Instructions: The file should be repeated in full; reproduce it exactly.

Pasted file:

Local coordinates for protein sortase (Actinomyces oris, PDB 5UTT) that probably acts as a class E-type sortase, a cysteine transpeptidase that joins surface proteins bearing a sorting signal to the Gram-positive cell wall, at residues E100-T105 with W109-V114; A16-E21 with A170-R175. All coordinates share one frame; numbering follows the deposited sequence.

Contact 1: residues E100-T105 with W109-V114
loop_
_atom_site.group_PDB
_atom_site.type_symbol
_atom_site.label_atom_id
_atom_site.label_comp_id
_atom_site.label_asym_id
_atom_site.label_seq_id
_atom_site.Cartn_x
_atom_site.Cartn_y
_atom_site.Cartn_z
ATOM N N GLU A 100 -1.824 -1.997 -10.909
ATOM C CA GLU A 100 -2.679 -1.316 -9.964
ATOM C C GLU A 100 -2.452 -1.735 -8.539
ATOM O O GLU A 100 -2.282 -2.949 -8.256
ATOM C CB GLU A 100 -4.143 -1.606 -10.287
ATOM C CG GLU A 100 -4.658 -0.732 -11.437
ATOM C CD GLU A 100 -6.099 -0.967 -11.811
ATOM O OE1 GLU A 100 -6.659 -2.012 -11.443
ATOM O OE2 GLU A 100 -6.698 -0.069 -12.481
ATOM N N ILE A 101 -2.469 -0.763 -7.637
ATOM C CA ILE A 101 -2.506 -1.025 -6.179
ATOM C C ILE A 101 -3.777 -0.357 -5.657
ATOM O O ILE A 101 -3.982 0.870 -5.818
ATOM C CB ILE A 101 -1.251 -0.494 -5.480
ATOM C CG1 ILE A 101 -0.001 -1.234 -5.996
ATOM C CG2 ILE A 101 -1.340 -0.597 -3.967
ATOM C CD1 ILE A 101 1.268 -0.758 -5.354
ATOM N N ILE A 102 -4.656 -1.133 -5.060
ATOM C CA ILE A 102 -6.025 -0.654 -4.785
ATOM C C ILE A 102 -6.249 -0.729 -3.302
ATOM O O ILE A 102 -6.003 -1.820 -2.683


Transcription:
Local coordinates for protein sortase (Actinomyces oris, PDB 5UTT) that probably acts as a class E-type sortase, a cysteine transpeptidase that joins surface proteins bearing a sorting signal to the Gram-positive cell wall, at residues E100-T105 with W109-V114; A16-E21 with A170-R175. All coordinates share one frame; numbering follows the deposited sequence.

Contact 1: residues E100-T105 with W109-V114
loop_
_atom_site.group_PDB
_atom_site.type_symbol
_atom_site.label_atom_id
_atom_site.label_comp_id
_atom_site.label_asym_id
_atom_site.label_seq_id
_atom_site.Cartn_x
_atom_site.Cartn_y
_atom_site.Cartn_z
ATOM N N GLU A 100 -1.824 -1.997 -10.909
ATOM C CA GLU A 100 -2.679 -1.316 -9.964
ATOM C C GLU A 100 -2.452 -1.735 -8.539
ATOM O O GLU A 100 -2.282 -2.949 -8.256
ATOM C CB GLU A 100 -4.143 -1.606 -10.287
ATOM C CG GLU A 100 -4.658 -0.732 -11.437
ATOM C CD GLU A 100 -6.099 -0.967 -11.811
ATOM O OE1 GLU A 100 -6.659 -2.012 -11.443
ATOM O OE2 GLU A 100 -6.698 -0.069 -12.481
ATOM N N ILE A 101 -2.469 -0.763 -7.637
ATOM C CA ILE A 101 -2.506 -1.025 -6.179
ATOM C C ILE A 101 -3.777 -0.357 -5.657
ATOM O O ILE A 101 -3.982 0.870 -5.818
ATOM C CB ILE A 101 -1.251 -0.494 -5.480
ATOM C CG1 ILE A 101 -0.001 -1.234 -5.996
ATOM C CG2 ILE A 101 -1.340 -0.597 -3.967
ATOM C CD1 ILE A 101 1.268 -0.758 -5.354
ATOM N N ILE A 102 -4.656 -1.133 -5.060
ATOM C CA ILE A 102 -6.025 -0.654 -4.785
ATOM C C ILE A 102 -6.249 -0.729 -3.302
ATOM O O ILE A 102 -6.003 -1.820 -2.683